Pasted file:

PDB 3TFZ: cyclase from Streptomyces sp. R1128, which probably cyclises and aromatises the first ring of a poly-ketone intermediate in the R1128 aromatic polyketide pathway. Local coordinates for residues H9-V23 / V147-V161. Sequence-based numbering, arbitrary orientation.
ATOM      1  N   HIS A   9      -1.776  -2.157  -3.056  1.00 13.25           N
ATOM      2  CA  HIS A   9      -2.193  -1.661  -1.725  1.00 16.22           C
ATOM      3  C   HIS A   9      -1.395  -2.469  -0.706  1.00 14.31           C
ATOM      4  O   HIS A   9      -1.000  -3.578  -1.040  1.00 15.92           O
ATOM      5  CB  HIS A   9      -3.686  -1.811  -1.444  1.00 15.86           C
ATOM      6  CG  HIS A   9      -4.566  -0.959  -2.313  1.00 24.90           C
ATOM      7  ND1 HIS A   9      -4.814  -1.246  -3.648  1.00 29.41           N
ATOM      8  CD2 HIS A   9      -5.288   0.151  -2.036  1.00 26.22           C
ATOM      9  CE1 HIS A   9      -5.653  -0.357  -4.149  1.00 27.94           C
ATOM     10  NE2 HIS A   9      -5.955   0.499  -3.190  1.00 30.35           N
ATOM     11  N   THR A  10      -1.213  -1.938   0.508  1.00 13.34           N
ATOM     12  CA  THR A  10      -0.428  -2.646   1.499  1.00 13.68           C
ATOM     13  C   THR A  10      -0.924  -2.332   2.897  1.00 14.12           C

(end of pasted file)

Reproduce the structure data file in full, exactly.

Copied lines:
PDB 3TFZ: cyclase from Streptomyces sp. R1128, which probably cyclises and aromatises the first ring of a poly-ketone intermediate in the R1128 aromatic polyketide pathway. Local coordinates for residues H9-V23 / V147-V161. Sequence-based numbering, arbitrary orientation.
ATOM      1  N   HIS A   9      -1.776  -2.157  -3.056  1.00 13.25           N
ATOM      2  CA  HIS A   9      -2.193  -1.661  -1.725  1.00 16.22           C
ATOM      3  C   HIS A   9      -1.395  -2.469  -0.706  1.00 14.31           C
ATOM      4  O   HIS A   9      -1.000  -3.578  -1.040  1.00 15.92           O
ATOM      5  CB  HIS A   9      -3.686  -1.811  -1.444  1.00 15.86           C
ATOM      6  CG  HIS A   9      -4.566  -0.959  -2.313  1.00 24.90           C
ATOM      7  ND1 HIS A   9      -4.814  -1.246  -3.648  1.00 29.41           N
ATOM      8  CD2 HIS A   9      -5.288   0.151  -2.036  1.00 26.22           C
ATOM      9  CE1 HIS A   9      -5.653  -0.357  -4.149  1.00 27.94           C
ATOM     10  NE2 HIS A   9      -5.955   0.499  -3.190  1.00 30.35           N
ATOM     11  N   THR A  10      -1.213  -1.938   0.508  1.00 13.34           N
ATOM     12  CA  THR A  10      -0.428  -2.646   1.499  1.00 13.68           C
ATOM     13  C   THR A  10      -0.924  -2.332   2.897  1.00 14.12           C